Click here to see an animation showing how the phase contours change when the magnetization direction of the cylindrical shell is changed from pointing along its axis to perpendicular to its axis in 10° increments.

 

 

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Simulation of dynamical diffraction in InAs



Multislice simulation of the 0,0 beam amplitude plotted as a function of specimen tilt angle for InAs for an accelerating voltage of 120 kV, generated using a three-dimensional potential for a specimen thickness of approximately 130 nm.
The [210] zone axis is in the middle and [001] is oriented vertically.
The angular range horizontally and vertically is ▒200 mrads. The slice thickness is 0.011594 nm. Each pixel corresponds to the 11200th slice of a separate calculation.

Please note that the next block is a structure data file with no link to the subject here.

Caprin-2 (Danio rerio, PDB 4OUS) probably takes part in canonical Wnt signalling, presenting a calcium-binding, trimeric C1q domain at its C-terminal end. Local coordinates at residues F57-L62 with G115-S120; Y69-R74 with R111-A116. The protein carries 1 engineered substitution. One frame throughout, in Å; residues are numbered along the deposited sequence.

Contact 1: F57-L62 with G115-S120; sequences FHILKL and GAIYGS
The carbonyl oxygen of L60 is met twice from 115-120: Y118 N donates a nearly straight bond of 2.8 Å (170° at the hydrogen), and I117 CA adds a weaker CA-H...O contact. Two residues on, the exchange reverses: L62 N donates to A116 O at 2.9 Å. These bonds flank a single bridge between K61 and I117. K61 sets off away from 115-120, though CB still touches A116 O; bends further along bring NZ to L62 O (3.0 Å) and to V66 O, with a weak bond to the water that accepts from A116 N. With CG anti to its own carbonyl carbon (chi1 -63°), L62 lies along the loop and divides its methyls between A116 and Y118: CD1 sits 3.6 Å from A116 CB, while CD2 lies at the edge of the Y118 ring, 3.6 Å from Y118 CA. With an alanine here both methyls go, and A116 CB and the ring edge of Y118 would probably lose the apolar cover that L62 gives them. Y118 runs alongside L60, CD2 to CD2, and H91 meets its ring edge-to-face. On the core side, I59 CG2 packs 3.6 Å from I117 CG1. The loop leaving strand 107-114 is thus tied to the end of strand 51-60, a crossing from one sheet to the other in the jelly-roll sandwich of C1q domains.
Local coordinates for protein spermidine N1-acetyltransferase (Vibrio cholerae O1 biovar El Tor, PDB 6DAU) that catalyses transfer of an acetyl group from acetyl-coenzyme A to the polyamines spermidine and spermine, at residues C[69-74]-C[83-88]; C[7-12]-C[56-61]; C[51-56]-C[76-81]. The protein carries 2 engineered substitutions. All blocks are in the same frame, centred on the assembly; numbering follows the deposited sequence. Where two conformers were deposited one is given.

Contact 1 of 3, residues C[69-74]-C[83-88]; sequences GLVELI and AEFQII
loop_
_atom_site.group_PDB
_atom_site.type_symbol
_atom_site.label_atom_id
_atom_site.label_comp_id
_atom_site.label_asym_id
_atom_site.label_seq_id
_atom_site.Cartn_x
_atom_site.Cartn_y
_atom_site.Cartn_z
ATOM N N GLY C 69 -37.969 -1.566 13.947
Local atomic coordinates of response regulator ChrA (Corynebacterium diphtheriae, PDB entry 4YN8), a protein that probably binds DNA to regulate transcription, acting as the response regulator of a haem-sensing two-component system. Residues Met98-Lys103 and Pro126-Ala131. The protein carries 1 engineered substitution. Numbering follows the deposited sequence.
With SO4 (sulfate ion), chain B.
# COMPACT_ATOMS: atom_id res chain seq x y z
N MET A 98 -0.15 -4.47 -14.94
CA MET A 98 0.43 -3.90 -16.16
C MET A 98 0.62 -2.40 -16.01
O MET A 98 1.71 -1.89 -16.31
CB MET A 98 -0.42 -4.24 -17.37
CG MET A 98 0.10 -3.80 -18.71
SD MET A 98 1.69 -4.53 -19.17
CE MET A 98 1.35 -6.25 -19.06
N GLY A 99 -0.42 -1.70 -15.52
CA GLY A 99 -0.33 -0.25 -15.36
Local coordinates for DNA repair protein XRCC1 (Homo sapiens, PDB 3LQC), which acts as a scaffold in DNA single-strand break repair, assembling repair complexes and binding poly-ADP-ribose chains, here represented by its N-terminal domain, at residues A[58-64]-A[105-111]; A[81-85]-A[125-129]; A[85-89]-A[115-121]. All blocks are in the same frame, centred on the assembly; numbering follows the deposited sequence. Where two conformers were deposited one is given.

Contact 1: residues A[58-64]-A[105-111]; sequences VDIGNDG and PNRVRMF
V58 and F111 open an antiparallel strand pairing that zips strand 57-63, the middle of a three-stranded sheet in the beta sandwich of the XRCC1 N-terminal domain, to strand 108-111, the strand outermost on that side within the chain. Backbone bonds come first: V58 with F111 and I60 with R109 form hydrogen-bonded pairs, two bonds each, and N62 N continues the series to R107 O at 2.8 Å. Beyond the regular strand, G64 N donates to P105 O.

Click here to see the full version of this image with 1401 pixels in each direction.

Click here to see an animated gif (40.1 MB) of the full specimen thickness series with every 64th slice displayed for the smaller (512 pixel) versionwith the minimum and maximum values of each frame rescaled to black and white.

Acknowledgments: Rafal Dunin-Borkowski, Chris Boothroyd, Robert Pennignton.

 

 

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Magnetic domains in a thin cobalt film



The colors in the image show the different directions of the magnetic field in a layer of polycrystalline cobalt that has a thickness of only 20 nm.The direction of the magnetic field in the film changes at the positions of domain walls.The field of view is approximately 200 microns.The image was acquired using the Fresnel mode of Lorentz microscopy in a field emission gun transmission electron microscope.It was recorded out of focus to enhance the contrast of the domain walls, and then converted to a color induction map by applying the Transport of Intensity Equation to the image intensity.